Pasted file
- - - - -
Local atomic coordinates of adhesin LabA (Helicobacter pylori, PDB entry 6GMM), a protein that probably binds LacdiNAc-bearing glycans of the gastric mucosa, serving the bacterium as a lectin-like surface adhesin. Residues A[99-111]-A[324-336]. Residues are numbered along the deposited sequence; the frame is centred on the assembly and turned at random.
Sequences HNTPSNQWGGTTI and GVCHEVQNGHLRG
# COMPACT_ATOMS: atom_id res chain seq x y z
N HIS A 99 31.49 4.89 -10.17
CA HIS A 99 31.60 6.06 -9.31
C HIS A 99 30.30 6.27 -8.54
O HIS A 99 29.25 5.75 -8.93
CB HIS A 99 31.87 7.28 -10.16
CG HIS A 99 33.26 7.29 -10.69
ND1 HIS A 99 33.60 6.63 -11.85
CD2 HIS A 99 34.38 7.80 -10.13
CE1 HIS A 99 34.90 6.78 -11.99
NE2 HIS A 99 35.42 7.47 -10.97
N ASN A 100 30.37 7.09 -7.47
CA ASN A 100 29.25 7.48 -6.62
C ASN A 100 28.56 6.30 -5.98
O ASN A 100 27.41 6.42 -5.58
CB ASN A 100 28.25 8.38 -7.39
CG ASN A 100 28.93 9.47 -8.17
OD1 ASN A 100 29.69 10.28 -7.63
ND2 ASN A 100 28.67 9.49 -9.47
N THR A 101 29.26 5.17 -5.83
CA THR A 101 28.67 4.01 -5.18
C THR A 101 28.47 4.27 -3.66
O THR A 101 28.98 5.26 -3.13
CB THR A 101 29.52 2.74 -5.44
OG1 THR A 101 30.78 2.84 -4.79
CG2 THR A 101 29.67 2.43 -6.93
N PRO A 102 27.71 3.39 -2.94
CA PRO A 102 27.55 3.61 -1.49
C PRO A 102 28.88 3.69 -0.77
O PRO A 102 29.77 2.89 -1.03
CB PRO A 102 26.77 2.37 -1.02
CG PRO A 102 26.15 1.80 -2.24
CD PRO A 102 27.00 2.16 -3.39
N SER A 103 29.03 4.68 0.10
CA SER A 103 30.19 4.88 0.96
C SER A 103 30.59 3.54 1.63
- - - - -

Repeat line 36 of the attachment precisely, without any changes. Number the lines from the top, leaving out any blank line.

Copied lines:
N SER A 103 29.03 4.68 0.10